Although a number of violent individuals — Al-Qa’ida leader Ayman Zawahiri, for instance — have emerged through the ranks of the Muslim Brotherhood, acts of terrorism attributed to them were always committed after their time with the group ended, Mouzahem argued.
This is no absolution for Shehab Wagih, who argues that it is the Muslim Brotherhood’s ideology which brings about the violent actions. “Many incidents were performed by Muslim Brotherhood members but the official organization does not admit this,” Wagih insisted.
Analysts have pointed to the Brotherhood affiliate in Tunisia, Ennahda, which lost an election in 2014 and relinquished power peacefully, as evidence of the movement’s commitment to peaceful politics. “In the last decade, the Muslim Brotherhood has developed its discourse and accepted the democratic process and results and said it aims to establish a civil state, not an Islamic state,” Mouzahem said in defense of the group.
But connections to foreign Islamist groups are often presented as evidence of the Muslim Brotherhood’s ties to terrorism. The Palestinian organization Hamas, which controls the Gaza Strip, was founded as a branch of the Brotherhood and is branded by both Israel and the US as a terrorist organization. Yet, the Brotherhood also has connections to democratic parties in Tunisia, Jordan and Turkey.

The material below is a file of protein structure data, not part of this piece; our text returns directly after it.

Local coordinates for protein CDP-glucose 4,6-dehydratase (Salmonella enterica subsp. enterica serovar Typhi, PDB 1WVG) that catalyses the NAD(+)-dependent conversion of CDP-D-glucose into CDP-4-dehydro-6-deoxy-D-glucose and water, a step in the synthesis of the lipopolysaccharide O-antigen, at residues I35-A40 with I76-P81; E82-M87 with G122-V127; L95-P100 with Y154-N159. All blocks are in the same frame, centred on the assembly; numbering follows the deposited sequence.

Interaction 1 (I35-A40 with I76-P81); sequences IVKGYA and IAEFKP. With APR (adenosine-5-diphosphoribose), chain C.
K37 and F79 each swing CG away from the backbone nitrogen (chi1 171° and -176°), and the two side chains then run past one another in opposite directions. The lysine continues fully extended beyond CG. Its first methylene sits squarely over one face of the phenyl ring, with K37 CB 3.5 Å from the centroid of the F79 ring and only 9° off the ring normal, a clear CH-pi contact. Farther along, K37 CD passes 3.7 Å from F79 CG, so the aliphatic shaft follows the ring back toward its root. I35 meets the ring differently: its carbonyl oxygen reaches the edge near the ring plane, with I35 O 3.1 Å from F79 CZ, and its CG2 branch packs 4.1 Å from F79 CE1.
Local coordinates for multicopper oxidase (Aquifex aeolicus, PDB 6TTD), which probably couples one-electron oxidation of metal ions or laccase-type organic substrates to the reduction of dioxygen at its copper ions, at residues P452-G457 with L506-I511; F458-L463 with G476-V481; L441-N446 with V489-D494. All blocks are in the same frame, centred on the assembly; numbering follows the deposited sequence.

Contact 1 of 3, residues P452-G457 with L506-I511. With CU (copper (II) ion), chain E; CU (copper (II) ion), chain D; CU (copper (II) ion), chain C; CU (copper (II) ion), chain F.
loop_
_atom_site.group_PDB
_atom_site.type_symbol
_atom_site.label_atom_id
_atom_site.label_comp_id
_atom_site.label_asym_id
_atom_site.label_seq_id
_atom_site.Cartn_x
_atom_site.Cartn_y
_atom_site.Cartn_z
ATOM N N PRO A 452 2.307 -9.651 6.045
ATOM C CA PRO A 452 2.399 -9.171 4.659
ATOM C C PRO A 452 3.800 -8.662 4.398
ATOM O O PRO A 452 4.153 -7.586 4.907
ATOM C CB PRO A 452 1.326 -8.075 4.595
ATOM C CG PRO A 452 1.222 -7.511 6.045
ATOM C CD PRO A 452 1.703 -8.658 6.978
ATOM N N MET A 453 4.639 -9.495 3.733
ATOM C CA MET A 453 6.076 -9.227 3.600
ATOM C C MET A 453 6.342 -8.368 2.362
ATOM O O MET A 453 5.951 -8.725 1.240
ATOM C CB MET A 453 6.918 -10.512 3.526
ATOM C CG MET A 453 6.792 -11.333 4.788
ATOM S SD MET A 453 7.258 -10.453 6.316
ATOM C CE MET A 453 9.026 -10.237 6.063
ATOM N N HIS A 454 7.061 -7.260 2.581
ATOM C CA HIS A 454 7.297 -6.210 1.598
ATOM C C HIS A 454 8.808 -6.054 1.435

“Any definition of terrorism requires the use of violence or the threat of the use of violence in pursuit of political aims,” Andrea Teti, of the department of Politics & International Relations at the University of Aberdeen, told The Media Line. “There is no evidence that the Brotherhood has called for or used violence for political ends,” Teti explained, adding that for this reason he believed the group should not be designated a terrorist organization.
Notwithstanding such arguments, the debate over how the Muslim Brotherhood should be viewed continues in both the US and UK. British Prime Minister Cameron signaled that although his government would not ban the Brotherhood, it would increase scrutiny of its actions, a policy viewed by many as a gesture of cooperation to those Middle East nations – including Saudi Arabia, the United Arab Emirates (UAE), Syria and Egypt — that have banned the Brotherhood or list it as a terrorist organization.
Such designations are fluid and can change to suit a country’s interests, Jasmine Gani, of the School of International Relations at St. Andrews University, told The Media Line. “The term ‘terrorist’ has become a political tool, conferred on groups that are deemed to go against a country’s interests; and at the same time it can be lifted at any time if the interests or political conditions change,” Gani explained.
“It somewhat undermines the utility of the term ‘terrorist,’” she concluded.